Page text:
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The Requin

Fans of cheap thrills and cheesy B-movies are sure to be frustrated by “The Requin,” a new shark pic that waits about an hour before introducing major carnivorous fish action. That alone might turn off viewers since “The Requin” only lasts about 89 minutes, and most of the movie plays out like a soapy two-hander about survivor’s guilt. A grieving married couple (Alicia Silverstone and James Tupper) are marooned at sea after a monsoon knocks loose their above-water Vietnamese villa. His leg is broken, her cell phone doesn’t work, and nobody knows where they are, not even the native sharks.

Shot with a few green-screens in Universal Studios Orlando, “The Requin” looks like it was recorded live during a particularly harrowing Zoom meeting. Some bad image-compositing makes the movie look cheap and some lame dialogue doesn’t help matters much, especially whenever tensions flair, which is often. But Silverstone’s unguarded and credibly freaked-out performance makes it easy to follow writer/director Le-Van Kiet as he strings viewers along til the movie’s frantic and mostly satisfying finale. “The Requin” may not be the best showcase for Kiet’s talent after “Furie,” his thrilling 2019 Vietnamese martial arts drama, but it’s consistently intriguing, which makes up for other glaring deficiencies.

Silverstone plays Jaelyn, a traumatized tourist who, along with her husband Kyle (Tupper), goes on vacation in order to forget a recent miscarriage. Jaelyn’s grief overshadows most of her actions during the movie’s long pre-shark build-up, everything from her inability to sleep to her anxious refusal to accept Kyle’s vain attempts at consoling her (“The baby didn’t have a heartbeat, so she didn’t have a chance”).

Most of the movie’s action takes place on Jaelyn and Kyle’s small over-water villa. There’s no Wi-Fi, no food or drinkable water, and almost no signs of nearby human life. In this inhospitable context, Silverstone’s performance has to make up for a lot. She meets that challenge with an intense performance that’s somehow never too pitchy or over-the-top.

As Jaelyn, Silverstone is the voice of escalating panic, a thankless role that very few B-movie stars bother to develop since this type of character is usually an afterthought during both the screenwriting and shooting process. Still, Silverstone’s so into her character that Jaelyn rarely seems like a generic meat puppet; at bare minimum, she’s distracting enough whenever Kiet takes too long to deliver the bloody goods.

The worst thing I can say about “The Requin”—whose title doesn’t really make sense since the requiem “requin” shark is more of a guest star than a co-lead—is that Kiet’s ear for pulpy dialogue could be stronger. I mean, it’s nice to see that Jaelyn and Kyle are a healthy, supportive couple, but there’s not enough dramatic variation or tension in so many scenes where he reassures her as she tries to balance teeth-grinding hysteria with fight-or-flight adrenaline. There’s some mild gallows humor throughout, but generally speaking, Kiet doesn’t seem to have had enough resources or encouragement to jump-start clunkers like, “I dragged us into this mess. We would have never been here if it weren't for my dread.” Wasn’t there supposed to be a shark in this movie?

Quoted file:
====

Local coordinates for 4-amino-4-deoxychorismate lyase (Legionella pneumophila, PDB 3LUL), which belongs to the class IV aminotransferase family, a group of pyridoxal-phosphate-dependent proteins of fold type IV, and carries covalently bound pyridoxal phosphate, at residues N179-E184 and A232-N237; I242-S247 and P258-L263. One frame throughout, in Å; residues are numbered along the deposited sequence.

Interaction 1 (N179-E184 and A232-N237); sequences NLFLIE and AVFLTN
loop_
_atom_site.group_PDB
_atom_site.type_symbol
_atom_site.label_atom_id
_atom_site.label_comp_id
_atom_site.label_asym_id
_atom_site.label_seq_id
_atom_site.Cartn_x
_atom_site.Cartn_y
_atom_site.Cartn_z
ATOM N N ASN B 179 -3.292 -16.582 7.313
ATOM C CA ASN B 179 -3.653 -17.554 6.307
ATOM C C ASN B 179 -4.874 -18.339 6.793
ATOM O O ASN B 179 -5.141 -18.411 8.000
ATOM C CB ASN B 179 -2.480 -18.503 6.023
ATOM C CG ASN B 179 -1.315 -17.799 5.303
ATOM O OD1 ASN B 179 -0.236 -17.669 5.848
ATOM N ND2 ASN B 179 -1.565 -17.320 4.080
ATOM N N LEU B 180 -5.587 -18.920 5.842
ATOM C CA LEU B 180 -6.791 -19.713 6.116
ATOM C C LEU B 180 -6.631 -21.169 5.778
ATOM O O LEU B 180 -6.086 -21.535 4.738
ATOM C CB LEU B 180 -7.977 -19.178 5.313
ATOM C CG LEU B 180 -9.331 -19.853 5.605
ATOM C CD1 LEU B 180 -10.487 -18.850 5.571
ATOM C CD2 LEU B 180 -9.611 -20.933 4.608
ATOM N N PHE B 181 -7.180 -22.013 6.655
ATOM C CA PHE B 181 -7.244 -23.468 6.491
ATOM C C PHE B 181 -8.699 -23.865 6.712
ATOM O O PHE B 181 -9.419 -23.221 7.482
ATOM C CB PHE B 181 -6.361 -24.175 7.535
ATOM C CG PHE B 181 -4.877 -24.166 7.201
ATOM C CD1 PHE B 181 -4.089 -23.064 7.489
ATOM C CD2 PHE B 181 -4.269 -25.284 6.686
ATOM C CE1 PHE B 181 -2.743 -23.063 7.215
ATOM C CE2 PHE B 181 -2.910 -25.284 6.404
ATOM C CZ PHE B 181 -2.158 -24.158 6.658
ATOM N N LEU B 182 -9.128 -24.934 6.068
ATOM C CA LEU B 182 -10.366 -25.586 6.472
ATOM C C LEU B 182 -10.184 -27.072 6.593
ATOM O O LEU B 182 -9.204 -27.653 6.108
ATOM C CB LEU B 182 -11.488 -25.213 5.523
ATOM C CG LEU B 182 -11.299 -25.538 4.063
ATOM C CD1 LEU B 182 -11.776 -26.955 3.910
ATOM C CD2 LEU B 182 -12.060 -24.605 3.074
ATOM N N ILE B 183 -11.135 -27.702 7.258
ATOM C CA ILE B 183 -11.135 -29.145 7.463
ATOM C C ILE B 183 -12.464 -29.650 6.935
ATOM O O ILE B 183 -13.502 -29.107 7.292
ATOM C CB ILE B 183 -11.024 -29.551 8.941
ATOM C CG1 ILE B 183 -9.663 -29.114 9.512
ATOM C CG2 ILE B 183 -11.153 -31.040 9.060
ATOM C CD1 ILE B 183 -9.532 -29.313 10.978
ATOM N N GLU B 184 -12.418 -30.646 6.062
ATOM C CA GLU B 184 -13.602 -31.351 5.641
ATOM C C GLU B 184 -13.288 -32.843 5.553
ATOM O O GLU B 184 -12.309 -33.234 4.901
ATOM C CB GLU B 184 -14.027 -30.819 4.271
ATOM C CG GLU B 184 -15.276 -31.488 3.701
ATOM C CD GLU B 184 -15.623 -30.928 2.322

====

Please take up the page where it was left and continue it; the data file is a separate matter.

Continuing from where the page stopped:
Kiet does successfully keep viewers guessing though, sometimes to the point where being strung along for so long seems more impressive than the rest of the movie’s microbudget charms. There’s some compelling (and grisly) later scenes involving an unsubtitled Vietnamese fisherman (Danny Chung) and at least one good fake-out. Kiet’s also extends his soft-boiled psychodrama approach to the movie’s more sensational scenes. His shark attack set pieces are consummately dreadful since Kiet’s clearly thought about how to represent Jaelyn’s circumstantial peril in ways that put us in her skin and on a budget.

I’m having a hard time imagining a world where “The Requin” finds a receptive audience beyond already invested fans of sharks, Alicia Silverstone, and/or promising Vietnamese-American filmmakers. Shark fans might hope for more, especially if they inevitably stumble upon highlights from the movie in auto-playing videos shared by social-media savvy cinephiles.

Still, aside from some brief gonzo moments, “The Requin” doesn’t give a good Silverstone performance enough support, which is a shame since her character should have only had to do so much emotional heavy-lifting given this movie’s nature as a when-animals-attack cheapy. I don’t think you can really love “The Requin” based on its modest strengths, but there’s enough here to make 89 minutes move a little faster.

Now playing in theaters and available on digital platforms.

Simon Abrams

Simon Abrams is a native New Yorker and freelance film critic whose work has been featured in The New York TimesVanity FairThe Village Voice, and elsewhere.

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Film Credits

The Requin movie poster

The Requin (2022)

Rated R for language and some grisly images.

89 minutes


Alicia Silverstone as Jaelyn

James Tupper as Kyle

Deirdre O'Connell as Anne

Jennifer Mudge as Lizzie






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